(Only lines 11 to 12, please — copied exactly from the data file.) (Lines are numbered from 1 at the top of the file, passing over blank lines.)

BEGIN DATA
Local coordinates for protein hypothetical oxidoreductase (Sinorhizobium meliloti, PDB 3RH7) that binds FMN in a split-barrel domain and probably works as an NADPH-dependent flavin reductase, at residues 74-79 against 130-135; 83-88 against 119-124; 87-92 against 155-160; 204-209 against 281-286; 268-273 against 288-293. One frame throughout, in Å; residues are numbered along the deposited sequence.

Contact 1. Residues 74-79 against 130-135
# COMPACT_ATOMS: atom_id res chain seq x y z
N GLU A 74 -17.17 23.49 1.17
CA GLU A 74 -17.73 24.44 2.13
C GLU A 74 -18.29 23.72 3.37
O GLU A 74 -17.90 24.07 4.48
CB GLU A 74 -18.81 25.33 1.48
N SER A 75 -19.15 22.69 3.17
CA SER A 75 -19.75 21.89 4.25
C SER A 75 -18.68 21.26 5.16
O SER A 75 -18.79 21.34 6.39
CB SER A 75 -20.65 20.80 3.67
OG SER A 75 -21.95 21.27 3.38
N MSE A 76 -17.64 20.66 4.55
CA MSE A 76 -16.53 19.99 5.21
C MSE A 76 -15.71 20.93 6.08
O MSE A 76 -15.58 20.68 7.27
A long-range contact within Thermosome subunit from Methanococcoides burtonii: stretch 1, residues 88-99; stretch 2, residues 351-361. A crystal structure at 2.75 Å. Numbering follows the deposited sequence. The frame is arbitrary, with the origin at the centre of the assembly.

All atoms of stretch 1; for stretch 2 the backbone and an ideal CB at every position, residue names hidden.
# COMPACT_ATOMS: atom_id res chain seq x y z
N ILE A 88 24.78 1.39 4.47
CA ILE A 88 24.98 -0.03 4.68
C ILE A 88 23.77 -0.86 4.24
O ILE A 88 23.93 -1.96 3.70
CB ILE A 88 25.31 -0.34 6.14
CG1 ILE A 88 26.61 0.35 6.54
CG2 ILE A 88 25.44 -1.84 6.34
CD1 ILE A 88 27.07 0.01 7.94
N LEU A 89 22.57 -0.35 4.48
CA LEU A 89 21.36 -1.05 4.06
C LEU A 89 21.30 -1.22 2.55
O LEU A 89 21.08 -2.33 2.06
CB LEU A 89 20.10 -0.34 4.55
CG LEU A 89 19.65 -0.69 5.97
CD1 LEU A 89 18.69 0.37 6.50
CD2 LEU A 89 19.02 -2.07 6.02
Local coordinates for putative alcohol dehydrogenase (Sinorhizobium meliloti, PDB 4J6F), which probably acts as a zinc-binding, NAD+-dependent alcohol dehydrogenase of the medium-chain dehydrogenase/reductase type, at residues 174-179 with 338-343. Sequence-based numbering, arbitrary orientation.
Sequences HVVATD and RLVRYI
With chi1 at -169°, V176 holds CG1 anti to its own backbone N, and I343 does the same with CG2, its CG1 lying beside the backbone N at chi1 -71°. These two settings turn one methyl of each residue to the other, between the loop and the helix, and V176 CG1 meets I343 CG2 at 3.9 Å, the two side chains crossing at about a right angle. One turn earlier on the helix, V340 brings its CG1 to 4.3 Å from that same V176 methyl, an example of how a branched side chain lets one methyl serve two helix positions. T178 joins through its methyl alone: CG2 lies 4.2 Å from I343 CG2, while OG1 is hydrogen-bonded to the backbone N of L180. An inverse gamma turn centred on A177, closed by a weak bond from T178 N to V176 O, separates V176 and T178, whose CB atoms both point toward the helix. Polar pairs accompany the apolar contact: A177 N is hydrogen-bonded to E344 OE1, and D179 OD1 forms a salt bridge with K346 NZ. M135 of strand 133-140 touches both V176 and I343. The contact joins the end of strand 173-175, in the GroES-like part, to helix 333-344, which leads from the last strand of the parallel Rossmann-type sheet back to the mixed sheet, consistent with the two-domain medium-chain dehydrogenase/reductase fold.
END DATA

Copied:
C SER A 75 -18.68 21.26 5.16
O SER A 75 -18.79 21.34 6.39